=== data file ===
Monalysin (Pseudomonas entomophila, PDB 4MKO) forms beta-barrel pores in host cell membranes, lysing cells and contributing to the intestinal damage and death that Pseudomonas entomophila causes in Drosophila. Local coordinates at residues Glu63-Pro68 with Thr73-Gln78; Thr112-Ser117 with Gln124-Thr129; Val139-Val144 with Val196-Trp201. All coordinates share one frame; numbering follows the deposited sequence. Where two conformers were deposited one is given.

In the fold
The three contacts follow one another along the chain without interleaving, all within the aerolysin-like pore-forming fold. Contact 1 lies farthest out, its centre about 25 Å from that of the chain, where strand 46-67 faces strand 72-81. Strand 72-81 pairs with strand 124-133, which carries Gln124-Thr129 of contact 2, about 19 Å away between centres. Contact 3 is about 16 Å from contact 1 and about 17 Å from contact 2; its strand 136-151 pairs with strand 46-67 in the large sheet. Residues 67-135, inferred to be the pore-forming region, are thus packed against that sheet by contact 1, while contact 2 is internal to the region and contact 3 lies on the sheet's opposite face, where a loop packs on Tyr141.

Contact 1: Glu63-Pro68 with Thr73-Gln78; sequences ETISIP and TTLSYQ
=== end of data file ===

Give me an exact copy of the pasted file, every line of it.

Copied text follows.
Monalysin (Pseudomonas entomophila, PDB 4MKO) forms beta-barrel pores in host cell membranes, lysing cells and contributing to the intestinal damage and death that Pseudomonas entomophila causes in Drosophila. Local coordinates at residues Glu63-Pro68 with Thr73-Gln78; Thr112-Ser117 with Gln124-Thr129; Val139-Val144 with Val196-Trp201. All coordinates share one frame; numbering follows the deposited sequence. Where two conformers were deposited one is given.

In the fold
The three contacts follow one another along the chain without interleaving, all within the aerolysin-like pore-forming fold. Contact 1 lies farthest out, its centre about 25 Å from that of the chain, where strand 46-67 faces strand 72-81. Strand 72-81 pairs with strand 124-133, which carries Gln124-Thr129 of contact 2, about 19 Å away between centres. Contact 3 is about 16 Å from contact 1 and about 17 Å from contact 2; its strand 136-151 pairs with strand 46-67 in the large sheet. Residues 67-135, inferred to be the pore-forming region, are thus packed against that sheet by contact 1, while contact 2 is internal to the region and contact 3 lies on the sheet's opposite face, where a loop packs on Tyr141.

Contact 1: Glu63-Pro68 with Thr73-Gln78; sequences ETISIP and TTLSYQ